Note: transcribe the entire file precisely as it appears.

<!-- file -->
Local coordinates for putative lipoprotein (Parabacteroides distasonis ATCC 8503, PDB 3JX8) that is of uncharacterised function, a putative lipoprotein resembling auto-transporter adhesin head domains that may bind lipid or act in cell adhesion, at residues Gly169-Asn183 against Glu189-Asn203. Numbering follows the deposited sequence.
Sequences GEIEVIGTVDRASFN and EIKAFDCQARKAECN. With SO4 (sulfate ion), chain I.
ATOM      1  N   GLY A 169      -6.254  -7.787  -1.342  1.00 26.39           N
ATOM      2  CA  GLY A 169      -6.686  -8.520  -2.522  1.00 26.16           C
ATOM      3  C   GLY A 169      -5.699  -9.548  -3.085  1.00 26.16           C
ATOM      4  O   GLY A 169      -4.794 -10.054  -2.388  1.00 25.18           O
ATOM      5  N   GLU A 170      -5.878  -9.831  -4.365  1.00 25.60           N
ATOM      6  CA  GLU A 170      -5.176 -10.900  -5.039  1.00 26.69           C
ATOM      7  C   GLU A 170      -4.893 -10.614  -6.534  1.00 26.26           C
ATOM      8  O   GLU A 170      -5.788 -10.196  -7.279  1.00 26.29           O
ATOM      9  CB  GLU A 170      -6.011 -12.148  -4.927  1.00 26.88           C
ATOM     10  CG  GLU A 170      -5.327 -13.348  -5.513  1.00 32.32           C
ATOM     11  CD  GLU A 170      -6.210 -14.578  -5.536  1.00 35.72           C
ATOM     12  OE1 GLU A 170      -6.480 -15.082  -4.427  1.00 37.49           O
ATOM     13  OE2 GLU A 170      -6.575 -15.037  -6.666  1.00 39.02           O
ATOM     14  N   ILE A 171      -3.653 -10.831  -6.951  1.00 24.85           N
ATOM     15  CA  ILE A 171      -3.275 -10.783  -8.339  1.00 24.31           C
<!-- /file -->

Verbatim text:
Local coordinates for putative lipoprotein (Parabacteroides distasonis ATCC 8503, PDB 3JX8) that is of uncharacterised function, a putative lipoprotein resembling auto-transporter adhesin head domains that may bind lipid or act in cell adhesion, at residues Gly169-Asn183 against Glu189-Asn203. Numbering follows the deposited sequence.
Sequences GEIEVIGTVDRASFN and EIKAFDCQARKAECN. With SO4 (sulfate ion), chain I.
ATOM      1  N   GLY A 169      -6.254  -7.787  -1.342  1.00 26.39           N
ATOM      2  CA  GLY A 169      -6.686  -8.520  -2.522  1.00 26.16           C
ATOM      3  C   GLY A 169      -5.699  -9.548  -3.085  1.00 26.16           C
ATOM      4  O   GLY A 169      -4.794 -10.054  -2.388  1.00 25.18           O
ATOM      5  N   GLU A 170      -5.878  -9.831  -4.365  1.00 25.60           N
ATOM      6  CA  GLU A 170      -5.176 -10.900  -5.039  1.00 26.69           C
ATOM      7  C   GLU A 170      -4.893 -10.614  -6.534  1.00 26.26           C
ATOM      8  O   GLU A 170      -5.788 -10.196  -7.279  1.00 26.29           O
ATOM      9  CB  GLU A 170      -6.011 -12.148  -4.927  1.00 26.88           C
ATOM     10  CG  GLU A 170      -5.327 -13.348  -5.513  1.00 32.32           C
ATOM     11  CD  GLU A 170      -6.210 -14.578  -5.536  1.00 35.72           C
ATOM     12  OE1 GLU A 170      -6.480 -15.082  -4.427  1.00 37.49           O
ATOM     13  OE2 GLU A 170      -6.575 -15.037  -6.666  1.00 39.02           O
ATOM     14  N   ILE A 171      -3.653 -10.831  -6.951  1.00 24.85           N
ATOM     15  CA  ILE A 171      -3.275 -10.783  -8.339  1.00 24.31           C